Healing America is up to each of us
I've spent the last two weeks trying to come up with something useful to say about the presidential election. It's been difficult. I want to honor everyone's perspective and experience, but I'm also very clear about who the right choice is.
I strongly endorse Hillary Clinton for president. I think she is capable, brilliant, and experienced. Whatever her flaws, and she has many, she's someone who has dedicated her life to public service. She wants to help others.
Her opponent, Donald Trump, is cruel, selfish, and deeply self-centered. I don't say this from a place of judgement—I share many of Mr. Trump’s defects of character. Indeed, most of us do. But he doesn't know how to be decent, kind, or recognize the humanity of other people, and has no business being our leader.
Mr. Trump’s appeal is his willingness to destroy the status quo. People know that he is dangerous, but they also know he would bring about a great deal of change. For many of us who are unhappy with our lives, that change is seductive in a way that Secretary Clinton’s promise of competent, stable leadership is not.
There’s a reason that burning it all down is attractive. In order to get free and find peace and happiness, that’s exactly what we need to do. People are right to want that. But what we need to burn away is inside ourselves, in our minds. What we need to burn away is everything that keeps us from seeing the truth about the universe and ourselves. We need a healing fire, not a hurtful one.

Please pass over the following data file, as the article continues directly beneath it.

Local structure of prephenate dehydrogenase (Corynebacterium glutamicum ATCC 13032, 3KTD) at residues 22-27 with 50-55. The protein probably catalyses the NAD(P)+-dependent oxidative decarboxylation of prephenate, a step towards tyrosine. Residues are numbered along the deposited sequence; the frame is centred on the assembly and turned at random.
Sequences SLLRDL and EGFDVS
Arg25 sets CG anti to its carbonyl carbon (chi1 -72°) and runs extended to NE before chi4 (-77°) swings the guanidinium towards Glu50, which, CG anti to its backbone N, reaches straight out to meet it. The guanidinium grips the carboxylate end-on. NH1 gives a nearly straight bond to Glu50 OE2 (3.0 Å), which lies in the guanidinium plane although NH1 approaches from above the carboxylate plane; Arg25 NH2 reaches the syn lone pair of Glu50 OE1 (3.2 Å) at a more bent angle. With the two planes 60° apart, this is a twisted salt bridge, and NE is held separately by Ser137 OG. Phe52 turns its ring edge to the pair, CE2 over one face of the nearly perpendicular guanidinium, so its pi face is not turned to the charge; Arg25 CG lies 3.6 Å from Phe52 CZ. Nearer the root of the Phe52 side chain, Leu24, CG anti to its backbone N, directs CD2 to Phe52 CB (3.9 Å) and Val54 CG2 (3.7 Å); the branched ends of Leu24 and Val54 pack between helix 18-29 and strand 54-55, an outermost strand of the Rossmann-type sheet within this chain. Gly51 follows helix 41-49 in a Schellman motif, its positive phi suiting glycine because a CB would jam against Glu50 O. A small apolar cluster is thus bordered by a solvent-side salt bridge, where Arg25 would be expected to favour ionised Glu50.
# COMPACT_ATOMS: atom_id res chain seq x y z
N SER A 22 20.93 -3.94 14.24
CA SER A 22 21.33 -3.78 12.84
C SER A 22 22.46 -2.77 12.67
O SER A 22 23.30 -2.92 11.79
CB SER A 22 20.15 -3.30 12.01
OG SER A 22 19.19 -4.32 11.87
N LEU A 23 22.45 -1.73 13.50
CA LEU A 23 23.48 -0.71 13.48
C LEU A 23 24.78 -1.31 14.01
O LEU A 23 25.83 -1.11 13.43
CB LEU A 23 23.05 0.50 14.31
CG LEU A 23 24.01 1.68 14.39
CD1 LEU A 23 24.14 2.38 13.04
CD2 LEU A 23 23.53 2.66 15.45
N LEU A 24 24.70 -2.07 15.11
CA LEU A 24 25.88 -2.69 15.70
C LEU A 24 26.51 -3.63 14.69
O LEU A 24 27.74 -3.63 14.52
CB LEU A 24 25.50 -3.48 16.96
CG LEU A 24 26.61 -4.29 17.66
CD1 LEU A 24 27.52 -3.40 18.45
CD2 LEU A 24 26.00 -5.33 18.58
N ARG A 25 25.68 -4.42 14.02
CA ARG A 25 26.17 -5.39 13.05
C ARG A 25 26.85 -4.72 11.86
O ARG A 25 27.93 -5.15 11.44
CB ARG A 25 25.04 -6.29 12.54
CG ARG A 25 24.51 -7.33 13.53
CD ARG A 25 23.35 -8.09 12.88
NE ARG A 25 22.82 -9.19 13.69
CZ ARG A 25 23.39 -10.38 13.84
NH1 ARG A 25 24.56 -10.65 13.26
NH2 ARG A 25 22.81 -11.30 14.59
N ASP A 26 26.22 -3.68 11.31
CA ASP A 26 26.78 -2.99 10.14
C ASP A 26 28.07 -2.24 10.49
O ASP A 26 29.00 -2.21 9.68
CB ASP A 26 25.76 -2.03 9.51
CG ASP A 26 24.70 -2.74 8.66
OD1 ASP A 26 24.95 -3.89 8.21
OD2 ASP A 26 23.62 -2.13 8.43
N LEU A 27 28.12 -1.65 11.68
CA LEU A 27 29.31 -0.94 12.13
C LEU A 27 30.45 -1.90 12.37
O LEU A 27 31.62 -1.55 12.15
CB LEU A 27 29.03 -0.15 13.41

The fuel for that fire is practicing honesty, service and compassion.
So many of us get caught in the trap of thinking that if something outside of us changes, we will become happy. “If I get a new job, or a new car or a new president,” we think, “then I’ll be okay.” In fact, that very thinking is what keeps us suffering in the first place, because it means we’re always one change away from being where we want to be. What happiness we do reach from getting what we want never lasts, and we’re left wanting something new.
In other words, we ask too much of our presidential candidates when we expect them to really better our lives and our country and our earth. It’s not up to them—it’s up to each of us. Government and politicians can help improve society, of course, but relying on them to make us happy or even okay gives away the tremendous power we all have within ourselves.
Neither Secretary Clinton nor Mr. Trump can save us. Only we can. Each of us is responsible for our own awakening. Only we can make peace with ourselves, and in doing so, heal the world around us.
Rather than asking our politicians to make America great, we need to take responsibility and do it ourselves. We can each make America and the world greater through our own small actions. We do so every time we tell the truth, let go, serve others, and act with kindness and love.
We are so much more than we think we are.
On November 8th, I suggest voting for Secretary Clinton. If you have strong principles that keep you from doing so, Gary Johnson is a former two-term Republican governor of New Mexico who has a deep commitment to conservative ideas and individual liberties. Either of those candidates is a reasonable choice.
But whomever you vote for, remember this: it’s not up to them to change our lives and set us free. It’s up to each one of us.